"You know the whole story"
So says Bond to his mentor/taskmistress M in the climactic stages of this, one of the best in the half-century Bond franchise. It's success lies primarily in credibly showing 007 rising above pressures, both external and internal, rather than cruising coolly through assignments as may have been the case with previous Bond movies (before the Daniel Craig era).
He starts out gasping for air, having been shot by his own fellow operative, with none other than M having given the order. But hold fast, dear Bond fans, things are not quite what they seem. A vengeful rogue agent has taken it upon himself to disparage MI-6 by revealing and eliminating agents in place all over the world, particularly in China and Macau, where much of the action takes place.
We're also introduced to a new headquarters and a new Q, the technology and gadgets expert, only this time he's a mere whelp, with the requisite cynicism and dismissal for the old ways to boot. His "war chest" for Bond this time out consists of a mere miniature radio transmitter and a fingerprint-coded grip on Bond's trusted Walther PK-38 auto pistol.
Of course, this "quasi-reboot" doesn't mean a sweep of the former Bond DNA. There are still high-speed chases (the opener takes place in Istanbul's Grand Market, of all places), there's still the sharp repartee with M, there's still time to make out with gorgeous women in exotic locales (this time on board a sailing yacht), while enjoying his signature shaken-not-stirred martini (which shares screen time with global ad partner Heineken beer) and reflect on his overall usefulness and commitment to Her Majesty's Secret Service.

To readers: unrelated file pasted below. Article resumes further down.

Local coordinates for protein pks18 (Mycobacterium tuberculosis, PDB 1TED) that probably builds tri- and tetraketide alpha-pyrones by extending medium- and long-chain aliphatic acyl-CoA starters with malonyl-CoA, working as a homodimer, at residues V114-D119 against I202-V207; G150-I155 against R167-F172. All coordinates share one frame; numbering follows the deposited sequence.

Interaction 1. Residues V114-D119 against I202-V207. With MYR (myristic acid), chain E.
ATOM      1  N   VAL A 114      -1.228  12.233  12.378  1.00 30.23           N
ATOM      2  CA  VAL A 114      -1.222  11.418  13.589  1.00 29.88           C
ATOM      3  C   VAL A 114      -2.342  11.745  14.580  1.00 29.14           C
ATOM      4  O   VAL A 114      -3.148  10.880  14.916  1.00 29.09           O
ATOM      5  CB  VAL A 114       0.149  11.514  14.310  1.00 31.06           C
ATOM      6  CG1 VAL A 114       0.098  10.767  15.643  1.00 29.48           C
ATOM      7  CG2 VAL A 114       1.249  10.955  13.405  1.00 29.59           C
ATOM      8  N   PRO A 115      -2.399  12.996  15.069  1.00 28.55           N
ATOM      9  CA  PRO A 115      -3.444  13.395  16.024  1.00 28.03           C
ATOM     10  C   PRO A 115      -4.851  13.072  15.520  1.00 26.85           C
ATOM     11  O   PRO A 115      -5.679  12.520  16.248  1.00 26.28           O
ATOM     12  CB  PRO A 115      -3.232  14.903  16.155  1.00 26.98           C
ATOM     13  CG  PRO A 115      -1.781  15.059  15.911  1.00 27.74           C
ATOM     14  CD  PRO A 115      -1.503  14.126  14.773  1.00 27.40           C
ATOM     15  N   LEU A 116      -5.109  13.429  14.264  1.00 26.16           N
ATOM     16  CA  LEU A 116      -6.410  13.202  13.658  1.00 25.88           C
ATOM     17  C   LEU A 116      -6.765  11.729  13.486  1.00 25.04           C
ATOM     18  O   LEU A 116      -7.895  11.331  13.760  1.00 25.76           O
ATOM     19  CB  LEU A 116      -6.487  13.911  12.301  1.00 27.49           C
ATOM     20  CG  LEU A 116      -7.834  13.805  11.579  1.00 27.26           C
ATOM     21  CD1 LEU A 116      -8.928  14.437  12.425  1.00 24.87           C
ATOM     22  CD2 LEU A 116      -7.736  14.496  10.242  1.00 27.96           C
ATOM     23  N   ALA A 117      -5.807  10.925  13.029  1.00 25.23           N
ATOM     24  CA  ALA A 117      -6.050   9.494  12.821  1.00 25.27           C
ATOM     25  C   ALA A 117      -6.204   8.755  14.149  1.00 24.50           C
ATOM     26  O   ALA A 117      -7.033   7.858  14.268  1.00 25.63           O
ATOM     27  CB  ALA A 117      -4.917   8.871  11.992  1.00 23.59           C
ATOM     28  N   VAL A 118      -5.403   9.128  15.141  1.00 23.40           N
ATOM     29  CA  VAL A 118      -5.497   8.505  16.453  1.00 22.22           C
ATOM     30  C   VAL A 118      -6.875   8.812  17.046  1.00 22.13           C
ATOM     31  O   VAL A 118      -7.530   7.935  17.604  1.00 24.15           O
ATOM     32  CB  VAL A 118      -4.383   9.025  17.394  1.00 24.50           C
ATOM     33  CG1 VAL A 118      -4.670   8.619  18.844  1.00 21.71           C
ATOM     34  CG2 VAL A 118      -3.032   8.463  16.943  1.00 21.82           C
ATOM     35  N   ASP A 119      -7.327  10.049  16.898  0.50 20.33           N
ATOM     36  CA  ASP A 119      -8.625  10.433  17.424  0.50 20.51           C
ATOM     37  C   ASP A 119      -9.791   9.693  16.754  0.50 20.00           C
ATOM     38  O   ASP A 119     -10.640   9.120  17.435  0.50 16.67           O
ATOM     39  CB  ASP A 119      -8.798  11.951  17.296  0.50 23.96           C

And, of course, there are still villains. And the Bond rogue's gallery gets a considerable upgrade with the addition of Javier Bardem as the rogue. Slick, sardonic, sinister and charming all at once, Bardem is never better than when he recounts the perceived "injustice" that took him out of the Service and kindled his ire against his old employer.
The denouement takes us to a remote Scottish country estate, whose name informs the title of the film: Skyfall. There, the movie lagely devolves into the standard Hollywood-type climax, with much gunfire and explosions. But before film's end we're introduced to Moneypenny (Jamaican Naomi Harris) and to another character - that person's identity we'll keep to ourselves.
Its still a secret service after all.